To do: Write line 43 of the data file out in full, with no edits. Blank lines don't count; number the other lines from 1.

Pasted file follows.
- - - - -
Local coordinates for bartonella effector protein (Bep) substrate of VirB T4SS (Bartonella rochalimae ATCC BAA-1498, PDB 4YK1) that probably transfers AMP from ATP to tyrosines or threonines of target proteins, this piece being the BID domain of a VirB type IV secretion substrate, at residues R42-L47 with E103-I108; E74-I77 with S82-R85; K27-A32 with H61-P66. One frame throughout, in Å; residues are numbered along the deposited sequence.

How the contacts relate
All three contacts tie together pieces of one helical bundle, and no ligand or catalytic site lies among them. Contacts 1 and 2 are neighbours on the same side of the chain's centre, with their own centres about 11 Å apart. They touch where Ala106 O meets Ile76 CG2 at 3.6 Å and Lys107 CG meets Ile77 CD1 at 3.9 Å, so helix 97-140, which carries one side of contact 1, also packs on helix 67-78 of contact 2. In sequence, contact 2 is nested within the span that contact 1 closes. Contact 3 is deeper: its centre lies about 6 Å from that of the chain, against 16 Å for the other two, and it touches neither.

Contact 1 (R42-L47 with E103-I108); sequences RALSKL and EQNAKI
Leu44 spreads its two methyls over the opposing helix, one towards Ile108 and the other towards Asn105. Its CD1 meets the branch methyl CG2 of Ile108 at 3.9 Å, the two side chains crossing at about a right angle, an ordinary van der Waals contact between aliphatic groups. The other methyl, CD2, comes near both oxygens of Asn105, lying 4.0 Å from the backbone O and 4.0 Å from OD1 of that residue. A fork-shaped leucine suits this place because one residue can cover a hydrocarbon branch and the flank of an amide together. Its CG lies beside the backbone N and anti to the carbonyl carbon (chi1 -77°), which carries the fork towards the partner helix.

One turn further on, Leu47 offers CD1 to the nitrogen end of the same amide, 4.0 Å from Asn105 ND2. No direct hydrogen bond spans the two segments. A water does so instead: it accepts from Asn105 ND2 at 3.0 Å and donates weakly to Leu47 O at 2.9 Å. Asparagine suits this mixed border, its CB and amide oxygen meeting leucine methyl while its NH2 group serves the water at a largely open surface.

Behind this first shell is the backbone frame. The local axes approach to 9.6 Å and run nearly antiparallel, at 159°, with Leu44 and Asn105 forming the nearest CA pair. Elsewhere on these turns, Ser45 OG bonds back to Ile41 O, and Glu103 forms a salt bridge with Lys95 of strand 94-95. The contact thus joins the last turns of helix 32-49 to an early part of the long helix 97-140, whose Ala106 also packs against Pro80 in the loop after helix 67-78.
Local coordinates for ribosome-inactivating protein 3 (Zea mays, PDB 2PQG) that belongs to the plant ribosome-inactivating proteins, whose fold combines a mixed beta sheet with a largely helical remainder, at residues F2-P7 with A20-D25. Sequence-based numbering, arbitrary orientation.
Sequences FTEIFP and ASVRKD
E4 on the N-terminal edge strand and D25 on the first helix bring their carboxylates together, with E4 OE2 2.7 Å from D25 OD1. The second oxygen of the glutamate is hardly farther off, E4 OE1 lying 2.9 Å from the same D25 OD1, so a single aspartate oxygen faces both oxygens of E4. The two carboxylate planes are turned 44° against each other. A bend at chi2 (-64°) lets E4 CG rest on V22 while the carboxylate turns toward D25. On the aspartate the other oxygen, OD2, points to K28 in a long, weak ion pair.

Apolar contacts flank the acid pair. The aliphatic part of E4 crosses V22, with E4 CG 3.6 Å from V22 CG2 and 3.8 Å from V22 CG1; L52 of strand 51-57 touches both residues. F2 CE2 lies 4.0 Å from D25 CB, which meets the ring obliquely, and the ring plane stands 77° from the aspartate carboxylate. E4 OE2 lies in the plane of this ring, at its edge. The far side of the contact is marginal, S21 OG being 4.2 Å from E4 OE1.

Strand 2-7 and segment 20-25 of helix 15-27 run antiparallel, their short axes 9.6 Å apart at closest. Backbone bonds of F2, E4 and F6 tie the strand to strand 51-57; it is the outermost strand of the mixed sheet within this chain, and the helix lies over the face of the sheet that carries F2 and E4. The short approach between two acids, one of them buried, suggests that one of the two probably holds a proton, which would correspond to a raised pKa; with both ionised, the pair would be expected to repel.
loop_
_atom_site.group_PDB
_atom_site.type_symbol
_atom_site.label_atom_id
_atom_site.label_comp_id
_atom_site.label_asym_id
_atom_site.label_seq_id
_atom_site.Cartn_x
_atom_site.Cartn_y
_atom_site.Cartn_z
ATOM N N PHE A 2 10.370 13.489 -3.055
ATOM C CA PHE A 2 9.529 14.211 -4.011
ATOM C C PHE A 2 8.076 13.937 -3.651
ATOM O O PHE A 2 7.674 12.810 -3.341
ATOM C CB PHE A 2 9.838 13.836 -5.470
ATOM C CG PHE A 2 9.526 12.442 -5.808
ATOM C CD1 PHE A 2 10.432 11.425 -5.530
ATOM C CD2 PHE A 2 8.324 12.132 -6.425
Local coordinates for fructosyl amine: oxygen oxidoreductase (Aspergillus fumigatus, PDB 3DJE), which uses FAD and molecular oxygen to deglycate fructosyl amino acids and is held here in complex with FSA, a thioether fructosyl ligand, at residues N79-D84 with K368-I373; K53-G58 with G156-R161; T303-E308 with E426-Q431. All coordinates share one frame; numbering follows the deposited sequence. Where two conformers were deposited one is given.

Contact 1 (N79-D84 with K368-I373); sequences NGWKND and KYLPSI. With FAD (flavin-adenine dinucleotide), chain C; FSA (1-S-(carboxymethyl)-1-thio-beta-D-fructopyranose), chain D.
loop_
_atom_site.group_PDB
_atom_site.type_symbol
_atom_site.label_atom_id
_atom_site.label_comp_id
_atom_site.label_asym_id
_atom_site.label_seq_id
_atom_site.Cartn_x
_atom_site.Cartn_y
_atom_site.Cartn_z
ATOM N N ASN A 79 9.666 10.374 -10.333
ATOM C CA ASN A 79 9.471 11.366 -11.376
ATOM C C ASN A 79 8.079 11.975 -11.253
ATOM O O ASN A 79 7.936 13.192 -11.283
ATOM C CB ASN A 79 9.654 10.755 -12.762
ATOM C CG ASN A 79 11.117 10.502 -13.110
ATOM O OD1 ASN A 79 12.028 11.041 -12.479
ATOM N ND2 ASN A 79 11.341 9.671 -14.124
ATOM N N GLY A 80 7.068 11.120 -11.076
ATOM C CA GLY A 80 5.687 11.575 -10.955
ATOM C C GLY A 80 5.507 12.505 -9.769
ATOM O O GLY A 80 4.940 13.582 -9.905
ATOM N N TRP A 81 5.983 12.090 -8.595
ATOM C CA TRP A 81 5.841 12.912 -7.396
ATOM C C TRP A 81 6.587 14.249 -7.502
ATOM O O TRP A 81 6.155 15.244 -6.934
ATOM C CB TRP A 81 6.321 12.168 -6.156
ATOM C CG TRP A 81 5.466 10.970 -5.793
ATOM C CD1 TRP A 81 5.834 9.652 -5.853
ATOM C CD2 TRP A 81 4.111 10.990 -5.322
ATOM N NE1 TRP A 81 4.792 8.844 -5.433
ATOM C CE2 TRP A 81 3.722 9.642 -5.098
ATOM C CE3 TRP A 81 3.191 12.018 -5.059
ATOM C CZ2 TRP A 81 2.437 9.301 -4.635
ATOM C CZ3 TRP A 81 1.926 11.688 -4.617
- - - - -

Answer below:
ATOM N N ASN A 79 9.666 10.374 -10.333